It seems to me that this attitude has prevailed at many of the larger financial institutions recently. The “numbers game” has been applied to other areas of lending, mortgages, student loans, equity lines, small business loans, and so forth, and we are now reaping the results of such an approach to lending. Having a large numbers of loans does not protect you all of the time because the assumptions of the statistical tests tied to the historical data sets do not conform with the way the world seems to work. When you have very few data points that relate to extreme outcomes you are always going to under estimate the probability that these events will occur.

The “numbers game” does not overcome the deficiencies of poor credit underwriting standards.

Politics and the Federal Reserve

Frederic Mishkin has resigned from the Board of Governors of the Federal Reserve System, effective August 31, 2008. It seems to me that this resignation has tremendous implications for the future of the Federal Reserve System and the functions it is to perform!

The United States has just gone through a significant liquidity crisis and the Federal Reserve has stepped in to prevent the collapse of a major investment banking organization, Bear Stearns. There is an ongoing crisis in the mortgage market along with a slowdown in the sales in the housing market coupled with a drastic reduction in housing prices. And, there are still major concerns about the revaluation of assets, both in US financial institutions, but also in many other financial institutions around the world.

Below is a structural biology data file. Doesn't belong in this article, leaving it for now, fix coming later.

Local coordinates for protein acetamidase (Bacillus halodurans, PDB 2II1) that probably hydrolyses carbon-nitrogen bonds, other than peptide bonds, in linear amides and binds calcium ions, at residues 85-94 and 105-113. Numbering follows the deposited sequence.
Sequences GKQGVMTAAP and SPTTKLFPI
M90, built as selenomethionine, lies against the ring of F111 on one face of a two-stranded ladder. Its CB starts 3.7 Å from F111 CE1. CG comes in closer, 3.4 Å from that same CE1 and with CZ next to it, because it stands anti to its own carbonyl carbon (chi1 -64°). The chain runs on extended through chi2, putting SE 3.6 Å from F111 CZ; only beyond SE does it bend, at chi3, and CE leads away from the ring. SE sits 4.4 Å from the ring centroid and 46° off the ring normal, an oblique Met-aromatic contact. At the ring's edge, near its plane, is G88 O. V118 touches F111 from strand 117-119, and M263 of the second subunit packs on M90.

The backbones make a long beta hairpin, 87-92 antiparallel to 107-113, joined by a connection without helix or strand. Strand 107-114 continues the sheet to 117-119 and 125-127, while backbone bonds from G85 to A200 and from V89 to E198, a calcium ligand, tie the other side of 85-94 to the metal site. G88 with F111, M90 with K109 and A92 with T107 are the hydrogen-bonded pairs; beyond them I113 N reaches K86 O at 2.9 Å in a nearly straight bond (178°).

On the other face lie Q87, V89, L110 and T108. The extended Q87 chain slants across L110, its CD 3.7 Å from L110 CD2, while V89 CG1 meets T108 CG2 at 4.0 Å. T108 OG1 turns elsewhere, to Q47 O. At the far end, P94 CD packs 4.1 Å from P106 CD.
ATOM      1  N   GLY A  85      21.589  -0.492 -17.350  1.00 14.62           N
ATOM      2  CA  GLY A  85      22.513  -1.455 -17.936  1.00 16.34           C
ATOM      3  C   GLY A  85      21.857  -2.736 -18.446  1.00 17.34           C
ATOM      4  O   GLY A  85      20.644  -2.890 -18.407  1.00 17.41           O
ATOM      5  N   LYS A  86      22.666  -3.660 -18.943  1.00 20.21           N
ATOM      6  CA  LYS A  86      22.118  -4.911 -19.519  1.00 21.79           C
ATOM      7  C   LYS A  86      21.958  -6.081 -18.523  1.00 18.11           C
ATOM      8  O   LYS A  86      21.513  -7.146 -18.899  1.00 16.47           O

There have been calls for bail outs, new legislation pertaining to financial activity, and modernizing the regulatory system. The Federal Reserve is at the center of all of this turmoil.

Thus, who controls the Board of Governors of the Federal Reserve System is going to have a lot of say about the future of the financial system and the role the Federal Reserve is going to play within that future. Most ideas that have been floated around have given the Fed broader scope and greater powers in the reconstructed financial network. Who controls the Board of Governors is very, very important!

Christopher Dodd, a Democrat from Connecticut, is the chairman of the Senate Banking Committee. This committee is charged with reviewing the nominations for Governors of the Fed. With the Mishkin resignation, of the seven positions on the Board, three members will be missing and one current member is unconfirmed. The delays in three of these positions have been for more than one year.

Is politics playing a role in this confirmation process?

With the odds in favor of a Democrat being elected as the next President, these four positions are obviously “in play”. Whereas the Republican chosen nominees tend to be more “free-market” types and hence at odds with the Democratic majority, a Democratic President, it is assumed, would be more likely to nominate persons in favor of greater oversight and firmer control of the financial system. This opportunity to appoint a majority of the Governors at one stroke seems too good to pass up.

Two points here: first, a central bank is supposed to have as its major focus the state of the economy and the inflation rate; second, heaping more and more responsibilities on the Fed just diffuses this focus. Already, participants in international financial markets believe that the Fed is not playing by the same rules as are other nations in terms of its lack of focus on inflation. Making the Fed more attentive to current political mood swings is not the way to help the United States live up to its responsibilities in the world.